Inside King's-Edgehill School

KES Headmasters Weekly Newsletter -- Week 9

Posted by Joe Seagram, Headmaster on Nov 10, 2017 5:01:44 PM

Dear KES Family:

Years ago I read a book by the Canadian author William Bell entitled Crabbe.  The central character is an angst-riddled teenager who discovers strength and truth while struggling to survive in our northern wilderness. At one point he is told that as long as he blames other people (parents, teachers, coaches, the weather, etc.) for the things that happen to him in life, he will never truly grow up.  He has to get rid of his “blame list”.

Having a “blame list” is really seductive.  Life is so much easier to bear when its hardships are not one’s fault.  One does not have to be accountable or responsible if everything that goes wrong can be blamed on someone or something else.  To me, this is the difference between being grown up and being stuck in perpetual childhood.  It’s the difference between owning and dis-owning our own lives. It is the difference between being a sore loser and a good sport. 

FullSizeRender.jpgWith an enviable corporate and personal client list, alumna Jill Payne (1996-02) is a performance coach.  This week she had an excellent session with our boarding students and then in a separate session worked with our faculty.  She had some transformational things to share with us. At one point she declared: “When weird sh*** is happening to you, you need to look at yourself.” I love this statement because it asks us not to assign blame.  It is all about being accountable and taking charge of one’s life, of one’s energy, of one’s path.  Of course, random bad and tragic things come our way.  That is not our “fault”. However, it is at these times when, more than ever, we need to look at ourselves and how we are going to react and deal with the situation.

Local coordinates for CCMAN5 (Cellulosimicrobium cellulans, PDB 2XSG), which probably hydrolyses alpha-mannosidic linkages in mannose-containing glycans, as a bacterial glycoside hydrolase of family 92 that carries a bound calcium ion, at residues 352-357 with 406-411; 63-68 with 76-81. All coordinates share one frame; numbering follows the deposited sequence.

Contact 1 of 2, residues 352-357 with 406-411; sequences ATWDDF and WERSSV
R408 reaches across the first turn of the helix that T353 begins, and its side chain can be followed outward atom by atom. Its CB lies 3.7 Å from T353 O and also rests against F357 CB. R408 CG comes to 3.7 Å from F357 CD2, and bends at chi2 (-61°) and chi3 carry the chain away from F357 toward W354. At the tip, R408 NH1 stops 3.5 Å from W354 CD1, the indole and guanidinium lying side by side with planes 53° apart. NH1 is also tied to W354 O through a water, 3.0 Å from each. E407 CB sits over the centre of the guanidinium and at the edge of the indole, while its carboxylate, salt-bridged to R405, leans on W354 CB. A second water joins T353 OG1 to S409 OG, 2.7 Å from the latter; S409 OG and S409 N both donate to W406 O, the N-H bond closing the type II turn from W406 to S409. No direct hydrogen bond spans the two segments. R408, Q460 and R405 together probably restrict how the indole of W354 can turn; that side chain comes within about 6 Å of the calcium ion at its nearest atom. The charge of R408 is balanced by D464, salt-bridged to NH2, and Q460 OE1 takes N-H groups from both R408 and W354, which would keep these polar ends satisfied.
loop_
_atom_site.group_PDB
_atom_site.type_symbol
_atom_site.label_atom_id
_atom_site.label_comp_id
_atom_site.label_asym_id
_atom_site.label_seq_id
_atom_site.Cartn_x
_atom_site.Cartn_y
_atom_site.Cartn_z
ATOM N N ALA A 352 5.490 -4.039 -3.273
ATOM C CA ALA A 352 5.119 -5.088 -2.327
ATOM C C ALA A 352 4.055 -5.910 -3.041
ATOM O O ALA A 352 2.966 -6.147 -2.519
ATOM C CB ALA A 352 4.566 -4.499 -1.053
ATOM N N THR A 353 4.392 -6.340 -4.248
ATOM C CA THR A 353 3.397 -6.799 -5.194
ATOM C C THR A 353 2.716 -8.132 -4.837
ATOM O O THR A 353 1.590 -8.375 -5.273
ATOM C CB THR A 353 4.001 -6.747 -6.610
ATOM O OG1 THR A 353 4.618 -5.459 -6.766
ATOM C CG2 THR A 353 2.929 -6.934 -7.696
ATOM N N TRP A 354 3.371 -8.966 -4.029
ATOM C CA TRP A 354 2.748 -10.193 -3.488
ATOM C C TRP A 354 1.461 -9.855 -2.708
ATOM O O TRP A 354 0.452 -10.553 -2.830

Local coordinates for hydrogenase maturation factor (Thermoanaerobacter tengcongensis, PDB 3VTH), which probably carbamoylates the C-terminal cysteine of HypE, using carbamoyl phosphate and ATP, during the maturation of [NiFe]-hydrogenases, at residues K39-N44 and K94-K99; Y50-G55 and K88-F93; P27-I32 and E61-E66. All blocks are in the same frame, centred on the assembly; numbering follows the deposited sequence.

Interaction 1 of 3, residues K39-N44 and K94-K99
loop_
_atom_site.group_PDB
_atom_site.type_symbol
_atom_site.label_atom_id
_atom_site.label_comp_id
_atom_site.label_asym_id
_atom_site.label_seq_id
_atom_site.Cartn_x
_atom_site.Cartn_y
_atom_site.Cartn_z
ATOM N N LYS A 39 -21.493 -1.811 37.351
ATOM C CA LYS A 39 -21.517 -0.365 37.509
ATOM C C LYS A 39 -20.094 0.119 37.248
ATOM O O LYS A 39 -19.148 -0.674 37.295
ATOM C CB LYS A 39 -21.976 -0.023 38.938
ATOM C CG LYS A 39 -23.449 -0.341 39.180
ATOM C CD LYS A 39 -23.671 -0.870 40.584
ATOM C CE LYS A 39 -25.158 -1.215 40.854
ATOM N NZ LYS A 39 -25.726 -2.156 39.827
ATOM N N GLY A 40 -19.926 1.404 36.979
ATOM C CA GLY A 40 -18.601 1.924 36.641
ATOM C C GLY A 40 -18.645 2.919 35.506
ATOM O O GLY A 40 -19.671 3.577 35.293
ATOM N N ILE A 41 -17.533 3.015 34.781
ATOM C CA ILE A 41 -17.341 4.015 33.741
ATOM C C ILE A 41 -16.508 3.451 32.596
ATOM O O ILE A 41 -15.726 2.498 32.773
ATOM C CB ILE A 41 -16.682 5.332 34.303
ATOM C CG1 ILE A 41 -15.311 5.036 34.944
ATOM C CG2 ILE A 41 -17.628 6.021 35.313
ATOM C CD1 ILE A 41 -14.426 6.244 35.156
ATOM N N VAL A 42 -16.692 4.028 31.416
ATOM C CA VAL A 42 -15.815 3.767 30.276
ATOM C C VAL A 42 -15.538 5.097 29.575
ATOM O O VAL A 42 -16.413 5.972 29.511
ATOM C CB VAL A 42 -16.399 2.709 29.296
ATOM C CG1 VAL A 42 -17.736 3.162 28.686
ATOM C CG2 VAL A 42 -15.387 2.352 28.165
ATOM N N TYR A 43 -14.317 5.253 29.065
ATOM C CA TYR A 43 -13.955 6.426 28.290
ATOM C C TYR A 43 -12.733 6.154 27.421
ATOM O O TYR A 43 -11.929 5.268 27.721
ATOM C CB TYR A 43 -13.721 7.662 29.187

At different times this week, seven boys sought me out to apologise for something they had done and to promise me that they would not do it again.  They owned their mistake and did not blame anyone else for their actions. They were being accountable and responsible.  There was something honorable and adult in their heartfelt words.  I was impressed by their response.

Sincerely,

Joe Seagram

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